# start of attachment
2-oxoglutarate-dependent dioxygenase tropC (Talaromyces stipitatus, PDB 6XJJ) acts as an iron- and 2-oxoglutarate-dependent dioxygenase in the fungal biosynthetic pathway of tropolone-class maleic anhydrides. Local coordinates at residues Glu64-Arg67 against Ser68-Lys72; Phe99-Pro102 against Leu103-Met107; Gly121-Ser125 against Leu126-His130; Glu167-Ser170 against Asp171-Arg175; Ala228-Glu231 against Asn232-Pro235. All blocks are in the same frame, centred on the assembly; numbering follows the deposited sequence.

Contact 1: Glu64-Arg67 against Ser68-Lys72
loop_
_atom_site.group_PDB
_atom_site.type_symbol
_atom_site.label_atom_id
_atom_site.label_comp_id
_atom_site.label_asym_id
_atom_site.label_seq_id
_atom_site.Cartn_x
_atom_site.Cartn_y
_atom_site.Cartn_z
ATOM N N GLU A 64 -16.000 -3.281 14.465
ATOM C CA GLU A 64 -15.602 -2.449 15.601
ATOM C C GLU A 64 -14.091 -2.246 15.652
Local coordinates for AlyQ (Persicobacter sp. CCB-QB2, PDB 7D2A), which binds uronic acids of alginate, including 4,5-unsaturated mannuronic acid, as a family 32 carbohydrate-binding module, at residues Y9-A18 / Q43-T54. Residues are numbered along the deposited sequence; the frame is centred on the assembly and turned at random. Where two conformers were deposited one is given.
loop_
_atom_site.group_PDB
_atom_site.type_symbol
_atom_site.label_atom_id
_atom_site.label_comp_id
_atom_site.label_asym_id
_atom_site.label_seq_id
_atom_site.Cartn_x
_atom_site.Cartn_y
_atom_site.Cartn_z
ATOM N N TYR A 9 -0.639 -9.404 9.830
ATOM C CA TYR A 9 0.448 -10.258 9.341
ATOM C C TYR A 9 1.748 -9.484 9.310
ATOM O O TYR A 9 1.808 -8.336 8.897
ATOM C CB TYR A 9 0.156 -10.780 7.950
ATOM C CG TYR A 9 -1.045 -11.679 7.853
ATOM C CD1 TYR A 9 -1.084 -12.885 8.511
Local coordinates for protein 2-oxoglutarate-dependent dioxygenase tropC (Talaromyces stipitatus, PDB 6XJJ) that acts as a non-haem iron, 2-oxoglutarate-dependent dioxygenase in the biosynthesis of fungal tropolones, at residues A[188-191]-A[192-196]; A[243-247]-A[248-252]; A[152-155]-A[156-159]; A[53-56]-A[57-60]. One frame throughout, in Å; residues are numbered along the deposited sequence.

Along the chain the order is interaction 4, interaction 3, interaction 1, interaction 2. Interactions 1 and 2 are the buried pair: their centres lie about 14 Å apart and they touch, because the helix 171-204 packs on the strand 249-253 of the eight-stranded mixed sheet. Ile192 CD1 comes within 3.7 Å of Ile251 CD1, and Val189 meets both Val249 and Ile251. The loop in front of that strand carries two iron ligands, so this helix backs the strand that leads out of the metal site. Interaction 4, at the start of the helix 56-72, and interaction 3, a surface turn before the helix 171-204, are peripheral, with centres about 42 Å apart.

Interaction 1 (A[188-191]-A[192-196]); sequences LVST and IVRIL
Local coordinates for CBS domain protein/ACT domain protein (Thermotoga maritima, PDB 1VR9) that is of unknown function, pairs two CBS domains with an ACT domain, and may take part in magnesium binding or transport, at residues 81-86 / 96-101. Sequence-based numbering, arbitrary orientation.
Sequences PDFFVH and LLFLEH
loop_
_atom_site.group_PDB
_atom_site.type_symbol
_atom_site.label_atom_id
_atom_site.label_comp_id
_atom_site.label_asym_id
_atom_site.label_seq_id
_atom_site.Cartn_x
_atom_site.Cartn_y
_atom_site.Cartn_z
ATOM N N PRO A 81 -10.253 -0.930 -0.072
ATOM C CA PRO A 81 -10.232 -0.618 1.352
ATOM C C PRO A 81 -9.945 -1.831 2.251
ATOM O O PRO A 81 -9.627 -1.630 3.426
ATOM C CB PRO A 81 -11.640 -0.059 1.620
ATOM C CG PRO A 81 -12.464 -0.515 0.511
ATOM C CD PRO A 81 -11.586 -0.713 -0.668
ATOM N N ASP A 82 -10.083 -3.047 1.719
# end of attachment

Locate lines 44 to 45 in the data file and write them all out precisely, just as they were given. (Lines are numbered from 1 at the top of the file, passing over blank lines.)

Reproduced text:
_atom_site.label_asym_id
_atom_site.label_seq_id